In the end the survey still became longer than I hoped: 10 questions on three pages. Originally only the questions on the first page (country, age, Firefox experience) were optional but after some consideration I made all of them optional — if somebody really doesn’t have an opinion on a topic then clicking “No opinion” for each answer option is just tiresome. Interestingly, almost all people answered all questions in full nevertheless.

Who was “invited” to the survey?

Obviously, it makes fairly little sense to ask every single Adblock Plus user to complete the survey — we would simply be unable to process the number of responses. Instead the code in Adblock Plus 1.3.10 decided on a number of conditions on whether the user should be invited:

  • Updating from Adblock Plus 1.3 or newer, no new installations: new users need to try things out first, and people who update Adblock Plus for the first time in a year probably don’t care about its development. Around 90% of the users accepted here.
  • Only Firefox 4 and higher: older Firefox versions and other applications not considered, mainly to keep the code simple. Around 80% of the users accepted here.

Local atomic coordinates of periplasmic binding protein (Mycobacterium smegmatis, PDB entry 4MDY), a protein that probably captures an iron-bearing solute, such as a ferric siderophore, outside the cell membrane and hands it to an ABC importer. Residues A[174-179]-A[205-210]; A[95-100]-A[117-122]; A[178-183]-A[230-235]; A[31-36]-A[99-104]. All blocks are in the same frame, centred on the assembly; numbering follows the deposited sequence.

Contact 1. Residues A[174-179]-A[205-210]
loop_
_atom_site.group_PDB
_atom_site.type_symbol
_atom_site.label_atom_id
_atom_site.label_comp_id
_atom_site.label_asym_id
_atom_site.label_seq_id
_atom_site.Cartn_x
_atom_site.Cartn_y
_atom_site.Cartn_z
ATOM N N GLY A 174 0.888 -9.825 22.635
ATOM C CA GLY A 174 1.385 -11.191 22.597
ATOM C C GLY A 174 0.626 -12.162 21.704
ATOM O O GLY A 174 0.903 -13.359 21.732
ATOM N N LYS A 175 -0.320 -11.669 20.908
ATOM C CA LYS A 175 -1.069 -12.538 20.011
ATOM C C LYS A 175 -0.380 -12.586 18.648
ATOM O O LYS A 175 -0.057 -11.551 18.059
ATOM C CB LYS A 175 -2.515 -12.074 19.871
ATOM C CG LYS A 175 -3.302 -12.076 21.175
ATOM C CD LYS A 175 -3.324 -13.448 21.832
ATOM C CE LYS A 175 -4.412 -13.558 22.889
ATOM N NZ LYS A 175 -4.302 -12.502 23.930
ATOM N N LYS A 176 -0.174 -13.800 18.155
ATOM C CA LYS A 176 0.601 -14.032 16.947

• User interface language either English, German or Russian. We wanted to see the cultural differences in the survey results but we didn’t want to spend much time and resources on translating the survey into all languages available in Adblock Plus. These three languages happen to be the top 3 used by Adblock Plus users, around 65% of the users accepted here.
  • ABP icon visible in the toolbar/add-on bar: we had to anchor the message on something and make it obvious that it relates to Adblock Plus. No idea how many users we accepted here but hopefully more than 95%.
  • From the users that passed the other tests we selected 0.5% randomly. In addition, there is a time limitation — the survey only runs until mid-November.